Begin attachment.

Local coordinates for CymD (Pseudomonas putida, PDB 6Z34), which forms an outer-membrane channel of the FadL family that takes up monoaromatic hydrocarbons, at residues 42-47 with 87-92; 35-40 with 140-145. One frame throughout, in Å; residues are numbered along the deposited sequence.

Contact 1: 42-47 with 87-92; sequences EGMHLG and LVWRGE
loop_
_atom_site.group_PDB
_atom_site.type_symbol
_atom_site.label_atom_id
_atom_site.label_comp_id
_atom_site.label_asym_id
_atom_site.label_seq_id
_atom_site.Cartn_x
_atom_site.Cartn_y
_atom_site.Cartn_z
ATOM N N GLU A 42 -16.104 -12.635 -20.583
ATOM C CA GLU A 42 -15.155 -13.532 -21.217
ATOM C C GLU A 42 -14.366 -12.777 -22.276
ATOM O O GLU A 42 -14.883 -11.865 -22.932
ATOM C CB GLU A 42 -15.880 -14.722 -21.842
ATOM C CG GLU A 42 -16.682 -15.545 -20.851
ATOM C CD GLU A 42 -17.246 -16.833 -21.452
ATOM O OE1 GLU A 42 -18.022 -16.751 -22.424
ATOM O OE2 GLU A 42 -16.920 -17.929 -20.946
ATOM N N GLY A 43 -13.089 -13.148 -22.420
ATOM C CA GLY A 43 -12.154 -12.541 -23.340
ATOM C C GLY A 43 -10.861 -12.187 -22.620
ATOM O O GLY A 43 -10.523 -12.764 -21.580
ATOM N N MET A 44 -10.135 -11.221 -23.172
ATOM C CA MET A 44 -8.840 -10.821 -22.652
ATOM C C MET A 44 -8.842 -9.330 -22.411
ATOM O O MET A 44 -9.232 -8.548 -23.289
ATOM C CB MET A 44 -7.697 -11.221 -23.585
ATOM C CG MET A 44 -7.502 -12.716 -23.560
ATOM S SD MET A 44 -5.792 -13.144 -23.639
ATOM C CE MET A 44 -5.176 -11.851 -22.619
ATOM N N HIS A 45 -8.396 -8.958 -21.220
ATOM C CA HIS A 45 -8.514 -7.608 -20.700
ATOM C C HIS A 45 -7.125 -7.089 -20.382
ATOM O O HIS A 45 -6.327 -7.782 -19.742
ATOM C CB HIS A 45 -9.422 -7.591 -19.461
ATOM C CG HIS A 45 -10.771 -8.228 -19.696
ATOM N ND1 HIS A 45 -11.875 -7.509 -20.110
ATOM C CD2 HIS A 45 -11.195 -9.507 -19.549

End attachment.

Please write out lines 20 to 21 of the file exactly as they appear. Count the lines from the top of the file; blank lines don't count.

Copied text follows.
ATOM O OE1 GLU A 42 -18.022 -16.751 -22.424
ATOM O OE2 GLU A 42 -16.920 -17.929 -20.946